Top 91 attractions to explore in Cumbria
The largest and most widespread industry in Cumbria is tourism. The Lake District National Park alone receives some 15.8 million visitors every year.World-famous for its beautiful lakes and mountainous fells, carved out long ago by glaciers, the Lake District today is a playground for walkers and outdoor enthusiasts.
Abbot Hall is one of Britain's preeminent small art galleries, set in a beautifully restored Grade I-listed Georgian house on the banks of the River Kent in Kendal. The building is a Grade I listed Georgian villa on the banks of the River Kent in the historic town of Kendal, gateway to the Lake District. The building contains the highly popular Spirit of 76 painting, the original 1684 Town Deed, a Maritime Museum, Sign Museum, numerous displays and artwork related to the Town, and a Gift Shop.
Aira Force was one of the more attractive waterfalls in the Lake District of Northern England with a 20m cumulative height. Aira Force provides a glimpse of a landscaped Victorian park with dramatic waterfalls, arboretum and rocks scenery. The main force falls 70 feet from below a stone footbridge and is on land owned by the National Trust. This is the perfect place for a family walk and picnic. From exploring the woods and splashing through streams and so more.
Bassenthwaite Lake, owned by the National Park Authority, is one of the largest at 4 miles long and 3/4 mile wide, but also one of the shallowest. It is the most northerly of the lakes and has no major settlements on its shores. It is often full of sailing boats from Bassenthwaite Sailing Club. This Lake is a very important place for wildlife. Hundreds of birds including the osprey migrate to the lake and fish such as Atlantic salmon come to Bassenthwaite Lake to spawn.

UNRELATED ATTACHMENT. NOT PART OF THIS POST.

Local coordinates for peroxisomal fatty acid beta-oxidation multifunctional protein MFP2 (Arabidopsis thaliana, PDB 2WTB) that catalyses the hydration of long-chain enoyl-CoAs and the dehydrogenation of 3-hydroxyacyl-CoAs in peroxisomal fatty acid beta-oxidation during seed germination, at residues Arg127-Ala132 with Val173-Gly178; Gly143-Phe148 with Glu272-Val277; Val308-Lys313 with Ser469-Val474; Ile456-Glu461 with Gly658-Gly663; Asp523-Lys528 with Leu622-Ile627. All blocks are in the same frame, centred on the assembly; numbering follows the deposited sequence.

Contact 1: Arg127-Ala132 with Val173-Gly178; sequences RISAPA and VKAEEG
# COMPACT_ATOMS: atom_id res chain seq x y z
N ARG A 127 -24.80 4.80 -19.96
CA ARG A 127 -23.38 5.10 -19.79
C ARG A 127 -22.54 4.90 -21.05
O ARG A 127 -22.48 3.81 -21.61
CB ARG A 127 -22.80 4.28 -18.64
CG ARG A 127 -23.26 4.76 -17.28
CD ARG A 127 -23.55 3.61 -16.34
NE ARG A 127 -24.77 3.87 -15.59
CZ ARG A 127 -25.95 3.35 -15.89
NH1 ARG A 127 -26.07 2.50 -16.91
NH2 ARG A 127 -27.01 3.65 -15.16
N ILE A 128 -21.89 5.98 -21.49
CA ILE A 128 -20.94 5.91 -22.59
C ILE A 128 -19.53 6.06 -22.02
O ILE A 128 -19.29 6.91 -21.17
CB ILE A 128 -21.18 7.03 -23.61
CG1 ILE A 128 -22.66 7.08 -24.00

Baystones is a summit in the Lake District – Far Eastern Fells region or range in England. Baystones (Wansfell) is 486 metres high. All the walking routes up Baystones (Wansfell) on Mud and Routes can be found below. One of the nice trekking destination and also you can spend some good times there.
The Beatrix Potter Gallery in Hawkshead is one of the National Trust‘s more unusual properties in that it has an interesting link with Beatrix Potter herself. On display are original sketches and watercolors painted by Potter for her children's stories as well as artifacts and information relating to her life and work. The display changes annually. The 17th-century building is listed as grade II. It was at one time the law office of Potter's husband, William Heelis. Its interior remains substant
Blackwell mansion is one of England’s most important surviving houses from the turn of the 20th century and is a superb example of Arts and Crafts movement architecture, with most of the original decorative interiors still intact. Almost all of Blackwell’s original features survive, along with immaculate furniture and beautiful decorative flourishes. With a peaceful, tranquil setting and tremendous views over Windermere and the Coniston Fells, the house never fails to inspire.
Blea Tarn lies high above Great Langdale on the pass to Wrynose. This walk offers a great opportunity for all to get out into the fells safely, while enjoying brilliant views of Lingmoor and Pike of Blisco and other surrounding Langdale fells. One of the picturesque location which offers immense natural beauty and also you can spend some nice time there.
Blencathra is one of the most famous of all the Lake District mountains. One of the most northerly fells, it stands proudly over Keswick and was the star of popular documentary Life of a Mountain: Blencathra. There are also lots of options for climbing it, ranging from the challenging to the relatively straightforward. It has six separate fell tops, of which the highest is the Hallsfell Top at 2,848 feet.
Bowfell is a summit in the Lake District – Southern Fells region or range in England. Bowfell is 902 meters high. All the walking routes up Bowfell on Mud and Routes can be found below. The top can be identified by the rib of rock 5m NE of the cairn. Other Notes: . Bowfell is a child summit of Scafell Pike. One of the nice trekking destinations and also you can spend some nice time by enjoying the beautiful views out from here.
Brantwood is a historical house, museum and centre for the arts, also offering a wedding venue and self-catering accommodation with views over Coniston. It was the home of John Ruskin, one of the greatest figures of the Victorian age. Ruskin was a poet, an artist, a critic, a social revolutionary and a conservationist.